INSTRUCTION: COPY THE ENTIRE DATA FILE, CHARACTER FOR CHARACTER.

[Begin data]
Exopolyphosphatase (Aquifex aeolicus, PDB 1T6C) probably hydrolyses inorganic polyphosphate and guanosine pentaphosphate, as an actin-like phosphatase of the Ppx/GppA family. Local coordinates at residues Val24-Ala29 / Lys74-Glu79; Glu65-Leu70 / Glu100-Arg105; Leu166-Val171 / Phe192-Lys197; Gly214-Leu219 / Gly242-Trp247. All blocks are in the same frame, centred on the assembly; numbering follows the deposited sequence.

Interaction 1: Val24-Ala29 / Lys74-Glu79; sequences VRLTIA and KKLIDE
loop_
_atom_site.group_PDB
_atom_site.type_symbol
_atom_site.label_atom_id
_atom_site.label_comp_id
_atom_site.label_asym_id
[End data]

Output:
Exopolyphosphatase (Aquifex aeolicus, PDB 1T6C) probably hydrolyses inorganic polyphosphate and guanosine pentaphosphate, as an actin-like phosphatase of the Ppx/GppA family. Local coordinates at residues Val24-Ala29 / Lys74-Glu79; Glu65-Leu70 / Glu100-Arg105; Leu166-Val171 / Phe192-Lys197; Gly214-Leu219 / Gly242-Trp247. All blocks are in the same frame, centred on the assembly; numbering follows the deposited sequence.

Interaction 1: Val24-Ala29 / Lys74-Glu79; sequences VRLTIA and KKLIDE
loop_
_atom_site.group_PDB
_atom_site.type_symbol
_atom_site.label_atom_id
_atom_site.label_comp_id
_atom_site.label_asym_id